And while the warehousing of cows today in feedlots requires intensive use of antibiotics and pharmaceuticals to keep cows healthy (and ironically has created pathogens that have become more and more dangerous to humans), Salatin’s cows are given no hormones, nutritional supplements or antibiotics and remain far healthier, going through at least 10 lactation cycles on average.

Second, Salatin understands that biomass is the key to yield. As Salatin explains, “it’s not until you come to the epiphany that soil is fundamentally a biological community, not a mechanical blob will you understand anything about soil fertility”. For Salatin, soil is “a living, breathing, vibrant community so populous that in one double handful of healthy soil more individual life exists than there are people on the face of the earth.”

One of the greatest tragedies of our modern understanding of food according to Salatin is that never before in human history has food waste been dumped in anaerobic landfills where it lies in state for centuries and is not allowed to naturally decompose through composting to add fertility back to the soil. All of the pesticides and industrial fertilizers we use today in our monoculture farming could be shelved permanently with a commitment to quit landfilling the incredibly rich biomass of decaying food waste and instead let it do its job – replenish topsoil through the natural process of decomposition.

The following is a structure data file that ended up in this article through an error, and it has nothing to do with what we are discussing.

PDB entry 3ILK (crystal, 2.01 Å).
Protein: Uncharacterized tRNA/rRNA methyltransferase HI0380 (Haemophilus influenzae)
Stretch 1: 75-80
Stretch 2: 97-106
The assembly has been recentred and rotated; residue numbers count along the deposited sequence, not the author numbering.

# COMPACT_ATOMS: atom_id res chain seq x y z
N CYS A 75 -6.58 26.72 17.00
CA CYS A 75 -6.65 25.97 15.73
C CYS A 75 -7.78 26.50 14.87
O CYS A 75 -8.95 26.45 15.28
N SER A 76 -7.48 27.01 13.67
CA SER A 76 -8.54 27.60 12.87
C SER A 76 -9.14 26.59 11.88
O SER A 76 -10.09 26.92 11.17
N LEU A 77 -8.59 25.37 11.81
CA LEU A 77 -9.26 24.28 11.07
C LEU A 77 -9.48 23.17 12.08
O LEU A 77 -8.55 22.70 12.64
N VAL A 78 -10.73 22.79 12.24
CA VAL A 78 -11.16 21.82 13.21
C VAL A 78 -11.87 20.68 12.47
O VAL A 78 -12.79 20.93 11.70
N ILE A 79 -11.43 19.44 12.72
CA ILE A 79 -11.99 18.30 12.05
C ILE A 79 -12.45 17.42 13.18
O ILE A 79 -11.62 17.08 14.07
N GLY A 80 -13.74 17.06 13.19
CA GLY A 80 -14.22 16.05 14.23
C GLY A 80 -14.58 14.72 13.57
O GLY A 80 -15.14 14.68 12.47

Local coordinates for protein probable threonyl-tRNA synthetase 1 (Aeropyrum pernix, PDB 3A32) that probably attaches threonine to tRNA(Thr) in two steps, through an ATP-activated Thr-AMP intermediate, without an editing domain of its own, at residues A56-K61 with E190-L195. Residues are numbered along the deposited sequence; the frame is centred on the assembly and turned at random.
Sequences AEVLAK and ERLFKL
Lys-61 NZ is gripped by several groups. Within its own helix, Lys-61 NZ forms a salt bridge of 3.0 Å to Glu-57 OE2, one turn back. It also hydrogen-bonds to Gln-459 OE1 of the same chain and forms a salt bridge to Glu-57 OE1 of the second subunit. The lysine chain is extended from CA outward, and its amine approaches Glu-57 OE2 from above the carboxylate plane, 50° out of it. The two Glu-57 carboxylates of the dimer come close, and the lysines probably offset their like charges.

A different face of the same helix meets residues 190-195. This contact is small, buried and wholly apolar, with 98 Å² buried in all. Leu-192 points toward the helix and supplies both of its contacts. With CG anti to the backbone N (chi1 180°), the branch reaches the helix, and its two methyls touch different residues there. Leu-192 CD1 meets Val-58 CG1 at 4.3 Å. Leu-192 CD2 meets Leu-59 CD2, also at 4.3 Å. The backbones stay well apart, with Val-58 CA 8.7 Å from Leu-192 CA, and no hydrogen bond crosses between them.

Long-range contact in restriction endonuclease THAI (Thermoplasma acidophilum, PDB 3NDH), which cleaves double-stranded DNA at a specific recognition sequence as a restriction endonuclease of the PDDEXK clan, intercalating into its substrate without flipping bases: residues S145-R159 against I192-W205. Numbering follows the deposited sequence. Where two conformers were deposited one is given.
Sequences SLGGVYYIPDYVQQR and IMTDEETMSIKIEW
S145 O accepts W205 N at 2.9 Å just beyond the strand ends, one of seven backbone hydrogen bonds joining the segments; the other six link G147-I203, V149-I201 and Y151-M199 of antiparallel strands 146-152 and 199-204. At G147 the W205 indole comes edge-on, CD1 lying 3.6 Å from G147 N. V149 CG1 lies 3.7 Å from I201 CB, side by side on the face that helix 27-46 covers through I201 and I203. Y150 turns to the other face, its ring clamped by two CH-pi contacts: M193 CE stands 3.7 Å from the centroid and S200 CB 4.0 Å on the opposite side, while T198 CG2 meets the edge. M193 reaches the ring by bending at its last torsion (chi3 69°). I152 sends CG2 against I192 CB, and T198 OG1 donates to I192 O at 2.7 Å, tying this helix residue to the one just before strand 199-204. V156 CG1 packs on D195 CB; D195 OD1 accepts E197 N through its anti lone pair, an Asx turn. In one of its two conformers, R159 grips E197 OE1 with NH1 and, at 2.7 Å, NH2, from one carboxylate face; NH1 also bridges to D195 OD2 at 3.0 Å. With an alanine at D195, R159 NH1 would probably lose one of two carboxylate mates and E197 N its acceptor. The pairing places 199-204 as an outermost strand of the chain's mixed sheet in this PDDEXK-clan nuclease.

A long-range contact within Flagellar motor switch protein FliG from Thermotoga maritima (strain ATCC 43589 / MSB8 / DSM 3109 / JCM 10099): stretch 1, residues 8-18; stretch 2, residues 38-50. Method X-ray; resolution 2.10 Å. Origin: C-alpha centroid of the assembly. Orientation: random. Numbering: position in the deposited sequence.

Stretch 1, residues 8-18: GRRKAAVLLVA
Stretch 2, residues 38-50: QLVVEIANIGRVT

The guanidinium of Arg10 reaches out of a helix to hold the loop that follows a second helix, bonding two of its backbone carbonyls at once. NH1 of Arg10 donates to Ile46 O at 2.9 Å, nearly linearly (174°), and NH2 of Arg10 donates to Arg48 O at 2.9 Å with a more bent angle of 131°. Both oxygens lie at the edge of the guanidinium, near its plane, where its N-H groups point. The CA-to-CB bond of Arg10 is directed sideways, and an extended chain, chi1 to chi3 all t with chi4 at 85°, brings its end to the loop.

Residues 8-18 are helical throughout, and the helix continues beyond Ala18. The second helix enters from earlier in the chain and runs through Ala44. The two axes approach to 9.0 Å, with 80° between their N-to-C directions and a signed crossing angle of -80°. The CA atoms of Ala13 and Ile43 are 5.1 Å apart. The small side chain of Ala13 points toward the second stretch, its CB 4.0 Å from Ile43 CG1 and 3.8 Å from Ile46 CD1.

Third, Salatin says that farming is about thinking smaller and more local. Today’s massive monoculture food system is only possible because of cheap energy. Salatin is a strong believer that the era of peak oil is here and that our days of cheap energy are numbered. Consequently, so too are the days when we will be able to cost-efficiently get away with shipping produce thousands of miles from say its production in California to our tables in New York.

The solution? To go forward, we have to go backward. Back to the smaller local farms, family vegetable gardens, and locally grown food that have sustained human populations since the beginning of our time on earth.

Ideas such as his are highly subversive to industrial food conglomerates like Monsanto and Cargill who dismissively claim that such thinking is naïve – that we will never be able to feed the world’s population by thinking locally. But Salatin demonstrates otherwise.

Specifically, he tells the story of an urban farm in St. Louis – a twelfth of an acre farmed by several twenty-somethings dedicated to intensive biomass recycling and organic farming. The farm sits on reclaimed land occupied by a former rundown condominium that had become a haven for crack addicts.